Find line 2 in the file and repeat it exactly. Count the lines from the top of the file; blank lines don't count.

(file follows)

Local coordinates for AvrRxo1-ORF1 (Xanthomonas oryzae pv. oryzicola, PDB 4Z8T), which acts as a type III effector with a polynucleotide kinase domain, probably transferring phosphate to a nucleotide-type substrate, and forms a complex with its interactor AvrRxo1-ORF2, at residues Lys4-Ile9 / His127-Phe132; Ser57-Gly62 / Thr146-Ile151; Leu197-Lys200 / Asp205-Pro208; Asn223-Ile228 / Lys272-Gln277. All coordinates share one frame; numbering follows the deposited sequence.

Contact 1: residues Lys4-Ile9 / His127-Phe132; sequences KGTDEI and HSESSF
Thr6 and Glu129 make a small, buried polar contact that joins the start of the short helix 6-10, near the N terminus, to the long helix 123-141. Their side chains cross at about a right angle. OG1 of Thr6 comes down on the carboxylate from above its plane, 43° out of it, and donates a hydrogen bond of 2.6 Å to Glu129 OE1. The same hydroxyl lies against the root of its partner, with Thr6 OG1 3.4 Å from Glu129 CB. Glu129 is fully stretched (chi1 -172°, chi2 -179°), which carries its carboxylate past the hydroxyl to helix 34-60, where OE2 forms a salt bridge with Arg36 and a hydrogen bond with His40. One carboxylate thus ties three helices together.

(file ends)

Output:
Contact 1: residues Lys4-Ile9 / His127-Phe132; sequences KGTDEI and HSESSF